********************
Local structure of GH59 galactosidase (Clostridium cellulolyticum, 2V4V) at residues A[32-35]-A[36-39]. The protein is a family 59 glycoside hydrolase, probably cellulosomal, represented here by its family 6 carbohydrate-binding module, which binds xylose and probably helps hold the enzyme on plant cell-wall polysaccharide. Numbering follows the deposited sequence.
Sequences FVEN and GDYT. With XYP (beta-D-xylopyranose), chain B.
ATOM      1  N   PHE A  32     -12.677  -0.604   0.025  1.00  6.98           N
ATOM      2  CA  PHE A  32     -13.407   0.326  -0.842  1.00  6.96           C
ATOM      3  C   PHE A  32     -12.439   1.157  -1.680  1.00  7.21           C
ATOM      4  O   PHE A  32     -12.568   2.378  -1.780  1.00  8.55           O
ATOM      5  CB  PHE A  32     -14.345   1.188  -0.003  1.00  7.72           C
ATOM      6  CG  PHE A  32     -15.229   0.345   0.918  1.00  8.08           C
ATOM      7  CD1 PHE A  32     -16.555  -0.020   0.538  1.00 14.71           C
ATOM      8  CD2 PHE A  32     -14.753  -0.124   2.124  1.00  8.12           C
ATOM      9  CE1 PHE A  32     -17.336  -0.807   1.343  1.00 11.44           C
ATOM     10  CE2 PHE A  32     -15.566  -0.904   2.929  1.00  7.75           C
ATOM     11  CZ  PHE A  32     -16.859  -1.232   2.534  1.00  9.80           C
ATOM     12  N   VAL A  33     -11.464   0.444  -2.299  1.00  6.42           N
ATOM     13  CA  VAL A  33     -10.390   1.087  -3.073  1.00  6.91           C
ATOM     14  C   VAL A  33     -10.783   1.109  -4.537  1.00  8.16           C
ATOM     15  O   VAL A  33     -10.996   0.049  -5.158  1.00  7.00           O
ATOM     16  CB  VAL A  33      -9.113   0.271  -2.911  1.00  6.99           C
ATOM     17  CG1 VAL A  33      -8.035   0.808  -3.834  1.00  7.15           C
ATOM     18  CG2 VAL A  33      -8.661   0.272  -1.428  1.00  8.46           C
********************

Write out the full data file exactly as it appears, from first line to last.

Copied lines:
Local structure of GH59 galactosidase (Clostridium cellulolyticum, 2V4V) at residues A[32-35]-A[36-39]. The protein is a family 59 glycoside hydrolase, probably cellulosomal, represented here by its family 6 carbohydrate-binding module, which binds xylose and probably helps hold the enzyme on plant cell-wall polysaccharide. Numbering follows the deposited sequence.
Sequences FVEN and GDYT. With XYP (beta-D-xylopyranose), chain B.
ATOM      1  N   PHE A  32     -12.677  -0.604   0.025  1.00  6.98           N
ATOM      2  CA  PHE A  32     -13.407   0.326  -0.842  1.00  6.96           C
ATOM      3  C   PHE A  32     -12.439   1.157  -1.680  1.00  7.21           C
ATOM      4  O   PHE A  32     -12.568   2.378  -1.780  1.00  8.55           O
ATOM      5  CB  PHE A  32     -14.345   1.188  -0.003  1.00  7.72           C
ATOM      6  CG  PHE A  32     -15.229   0.345   0.918  1.00  8.08           C
ATOM      7  CD1 PHE A  32     -16.555  -0.020   0.538  1.00 14.71           C
ATOM      8  CD2 PHE A  32     -14.753  -0.124   2.124  1.00  8.12           C
ATOM      9  CE1 PHE A  32     -17.336  -0.807   1.343  1.00 11.44           C
ATOM     10  CE2 PHE A  32     -15.566  -0.904   2.929  1.00  7.75           C
ATOM     11  CZ  PHE A  32     -16.859  -1.232   2.534  1.00  9.80           C
ATOM     12  N   VAL A  33     -11.464   0.444  -2.299  1.00  6.42           N
ATOM     13  CA  VAL A  33     -10.390   1.087  -3.073  1.00  6.91           C
ATOM     14  C   VAL A  33     -10.783   1.109  -4.537  1.00  8.16           C
ATOM     15  O   VAL A  33     -10.996   0.049  -5.158  1.00  7.00           O
ATOM     16  CB  VAL A  33      -9.113   0.271  -2.911  1.00  6.99           C
ATOM     17  CG1 VAL A  33      -8.035   0.808  -3.834  1.00  7.15           C
ATOM     18  CG2 VAL A  33      -8.661   0.272  -1.428  1.00  8.46           C